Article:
Tag Archives: Holiness

The Sermon, part 13: Be Perfect

Read Matthew 5:48

ALSO IN SCRIPTURE
“You must remain completely loyal to the LORD your God.” (Deuteronomy 18:13 NRSV)

johnwesley
John Wesley preaching to the masses.

“But you are to be perfect, even as your Father in heaven is perfect” (Matthew 5:48 NLT). Wait, what did Jesus just say? Did Jesus just tell his disciples, us included, that we are to be PERFECT? How can that be? Didn’t he, as the Son of God, know what Apostle Paul was going to write in Romans 3:23, “Everyone has sinned; we all fall short of God’s glorious standard” (NLT)? Okay, I am being facetious here but, honestly, if all have sinned and no one is righteous, then how can anyone of us “be perfect”. It seems like either Jesus is out of touch or he’s a spiritual tyrant, demanding his “subjects” do the impossible.

In order to understand what is meant by this problematic command, “Be perfect”, we need to unpack our own understanding of the word “perfect” and the Western concept of “perfection” and juxtapose it with the Jewish understanding, which will give us a clew what Jesus was intending by this command. What makes interpreting Scripture difficult is that words often don’t translate perfectly from one language to the other, and this is a classic case of that.

Matthew, in writing Jesus’ words, is doing so in Greek. The Greek word for “perfect” is τελειος (pronounced tel’-i-os), meaning complete. This can be complete in terms of the completion of one’s tasks, it can refer to growth, as well as one’s moral character, among other meanings. The way this traditionally gets interpreted when the common person reads it in English, is that Jesus is calling for people to be morally perfect just as Gods is perfect. This misunderstanding causes frustration and/or it causes the reader to dilute the meaning to something less that what Jesus actually says.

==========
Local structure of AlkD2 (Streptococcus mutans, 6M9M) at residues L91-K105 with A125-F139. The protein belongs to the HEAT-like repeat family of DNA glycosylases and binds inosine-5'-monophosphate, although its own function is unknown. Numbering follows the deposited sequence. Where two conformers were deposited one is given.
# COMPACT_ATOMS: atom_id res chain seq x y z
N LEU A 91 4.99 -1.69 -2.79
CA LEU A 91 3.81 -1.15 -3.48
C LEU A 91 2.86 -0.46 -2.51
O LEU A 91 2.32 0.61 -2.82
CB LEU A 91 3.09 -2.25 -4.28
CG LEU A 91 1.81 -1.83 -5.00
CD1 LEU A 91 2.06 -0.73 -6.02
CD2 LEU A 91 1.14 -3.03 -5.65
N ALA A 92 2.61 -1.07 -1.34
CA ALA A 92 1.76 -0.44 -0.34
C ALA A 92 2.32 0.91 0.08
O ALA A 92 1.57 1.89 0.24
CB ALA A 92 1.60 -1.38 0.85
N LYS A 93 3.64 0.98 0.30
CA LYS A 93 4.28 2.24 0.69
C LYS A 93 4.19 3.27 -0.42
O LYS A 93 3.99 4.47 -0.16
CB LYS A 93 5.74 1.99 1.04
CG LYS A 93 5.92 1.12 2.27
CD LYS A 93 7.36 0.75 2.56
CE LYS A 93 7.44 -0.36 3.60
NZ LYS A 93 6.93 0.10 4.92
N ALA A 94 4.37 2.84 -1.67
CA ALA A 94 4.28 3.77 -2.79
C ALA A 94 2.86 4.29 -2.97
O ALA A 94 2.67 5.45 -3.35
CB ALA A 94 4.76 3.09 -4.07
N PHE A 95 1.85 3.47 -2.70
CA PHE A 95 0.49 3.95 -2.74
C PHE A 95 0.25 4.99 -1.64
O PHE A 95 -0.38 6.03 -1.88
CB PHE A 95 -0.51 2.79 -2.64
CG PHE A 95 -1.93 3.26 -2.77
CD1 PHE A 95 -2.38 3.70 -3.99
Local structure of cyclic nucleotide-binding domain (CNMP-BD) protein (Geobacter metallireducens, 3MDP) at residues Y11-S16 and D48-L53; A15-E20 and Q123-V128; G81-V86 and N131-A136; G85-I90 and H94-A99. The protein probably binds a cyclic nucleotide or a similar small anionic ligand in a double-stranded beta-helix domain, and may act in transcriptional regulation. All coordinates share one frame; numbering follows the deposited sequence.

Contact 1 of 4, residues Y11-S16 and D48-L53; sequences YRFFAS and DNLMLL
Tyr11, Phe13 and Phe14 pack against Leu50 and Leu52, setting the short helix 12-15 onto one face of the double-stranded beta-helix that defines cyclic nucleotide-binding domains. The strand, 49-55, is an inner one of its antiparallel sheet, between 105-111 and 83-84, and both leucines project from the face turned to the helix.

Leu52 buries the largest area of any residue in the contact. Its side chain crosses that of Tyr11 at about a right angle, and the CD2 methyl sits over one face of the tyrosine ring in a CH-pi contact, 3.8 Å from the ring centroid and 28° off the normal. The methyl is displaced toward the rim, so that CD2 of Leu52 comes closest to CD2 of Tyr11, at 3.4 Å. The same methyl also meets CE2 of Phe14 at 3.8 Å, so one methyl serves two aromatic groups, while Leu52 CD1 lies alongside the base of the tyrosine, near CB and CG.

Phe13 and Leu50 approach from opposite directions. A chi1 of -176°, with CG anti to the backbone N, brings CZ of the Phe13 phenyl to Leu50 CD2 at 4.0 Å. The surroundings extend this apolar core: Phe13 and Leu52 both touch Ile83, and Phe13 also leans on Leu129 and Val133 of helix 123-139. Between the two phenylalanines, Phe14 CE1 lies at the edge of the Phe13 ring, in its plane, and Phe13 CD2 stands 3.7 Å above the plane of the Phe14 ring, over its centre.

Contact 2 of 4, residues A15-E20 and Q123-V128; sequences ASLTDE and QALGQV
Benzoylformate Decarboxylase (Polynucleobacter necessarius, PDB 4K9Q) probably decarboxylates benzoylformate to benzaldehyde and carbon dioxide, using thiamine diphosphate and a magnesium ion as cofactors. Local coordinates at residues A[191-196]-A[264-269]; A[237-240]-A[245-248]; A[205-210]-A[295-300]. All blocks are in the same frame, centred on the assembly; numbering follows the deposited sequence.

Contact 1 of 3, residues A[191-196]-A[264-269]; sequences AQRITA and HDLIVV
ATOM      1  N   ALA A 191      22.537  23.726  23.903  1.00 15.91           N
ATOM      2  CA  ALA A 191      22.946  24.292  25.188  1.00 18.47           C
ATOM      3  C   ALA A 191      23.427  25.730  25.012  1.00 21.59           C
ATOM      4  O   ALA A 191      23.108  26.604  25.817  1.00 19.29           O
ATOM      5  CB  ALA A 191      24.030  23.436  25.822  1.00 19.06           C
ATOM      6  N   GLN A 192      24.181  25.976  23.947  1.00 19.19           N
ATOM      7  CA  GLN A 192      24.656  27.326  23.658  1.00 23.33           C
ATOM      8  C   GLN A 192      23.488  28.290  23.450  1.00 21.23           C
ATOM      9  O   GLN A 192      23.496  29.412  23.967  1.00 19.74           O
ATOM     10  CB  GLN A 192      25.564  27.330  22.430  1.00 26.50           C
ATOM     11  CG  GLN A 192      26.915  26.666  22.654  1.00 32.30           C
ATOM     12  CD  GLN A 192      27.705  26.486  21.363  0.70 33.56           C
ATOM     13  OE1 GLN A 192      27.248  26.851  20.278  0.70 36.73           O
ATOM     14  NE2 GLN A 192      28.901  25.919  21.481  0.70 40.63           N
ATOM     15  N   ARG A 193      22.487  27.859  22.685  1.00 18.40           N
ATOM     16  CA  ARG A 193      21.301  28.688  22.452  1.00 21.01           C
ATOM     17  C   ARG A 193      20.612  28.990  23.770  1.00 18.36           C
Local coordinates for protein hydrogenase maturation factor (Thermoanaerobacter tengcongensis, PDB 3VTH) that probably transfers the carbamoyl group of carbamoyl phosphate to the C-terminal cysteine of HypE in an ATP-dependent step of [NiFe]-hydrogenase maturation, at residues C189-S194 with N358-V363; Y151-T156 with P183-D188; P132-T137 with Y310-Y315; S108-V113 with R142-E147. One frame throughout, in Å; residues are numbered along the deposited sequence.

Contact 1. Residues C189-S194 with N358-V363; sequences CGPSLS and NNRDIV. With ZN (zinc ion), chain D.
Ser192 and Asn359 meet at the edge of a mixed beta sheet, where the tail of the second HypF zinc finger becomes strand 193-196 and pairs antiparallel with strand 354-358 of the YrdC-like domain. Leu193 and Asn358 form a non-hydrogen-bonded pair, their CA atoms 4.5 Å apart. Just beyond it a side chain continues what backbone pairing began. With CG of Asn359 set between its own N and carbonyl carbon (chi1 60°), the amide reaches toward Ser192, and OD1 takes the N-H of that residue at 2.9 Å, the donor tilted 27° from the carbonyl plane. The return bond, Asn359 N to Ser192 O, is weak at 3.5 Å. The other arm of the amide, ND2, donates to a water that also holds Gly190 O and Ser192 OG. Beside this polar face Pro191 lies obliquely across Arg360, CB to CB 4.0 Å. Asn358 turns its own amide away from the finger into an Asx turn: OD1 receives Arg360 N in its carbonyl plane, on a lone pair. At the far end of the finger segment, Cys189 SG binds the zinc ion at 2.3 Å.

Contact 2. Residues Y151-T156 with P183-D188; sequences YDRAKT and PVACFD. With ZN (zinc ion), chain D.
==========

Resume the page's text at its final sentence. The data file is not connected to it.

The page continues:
Yet, it is important to note that, while Matthew is writing in Greek, he is pulling this word perfect from the LXX (the Greek compilation of the Hebrew Scriptures). The word “perfect” that Matthew is using can be found in passages such as Deuteronomy 18:13, which comes from the Hebrew word תָּמִים (pronounced taw-meem’). This word can mean “entire” (literally, figuratively, or morally). It can refer to integrity, being without blemish, being full, perfect, sincere, sound (as in sound judgment), undefiled, upright, and/or whole. One can see that, while the word “perfect” and “complete” do factor into both the Greek and the Hebrew words, there is a subtle, but important, difference between the two of them in terms of how to interpret them.

When looking at the context of Deuteronomy 18:13, one can see that being “blameless before lord” means to be “undefiled” in terms of following the Lord. Again, in context, the Israelites were being warned against only half-heartedly serving God and falling into the idolatrous practices of Gentiles, among whom they were living. So, in this context, the word is less speaking of moral perfection (in that one is morally “sinless” and, thefore, totally perfect in the sight of God), and is more or less calling God’s people into serving God wholeheartedly. In other words, don’t be tainted by the way the world does things; rather, be untainted and serve God wholeheartedly. Be wholly devoted to God, just as God is wholly devoted to you.

“You are to be perfect, even as your Father in heaven is perfect.” This command, as you can see, is not demanding the impossible; rather, it is demanding what is due God: your whole heart! None of us are perfect, none of us are without sin, and Jesus is not demanding we try to attain perfection in that sense. Our Lord, is demanding that we devote ourselves wholly to God and be the antithesis to the WAY OF THE WORLD. With God’s help, we CAN and WILL attain such devotion.

THOUGHT OF THE DAY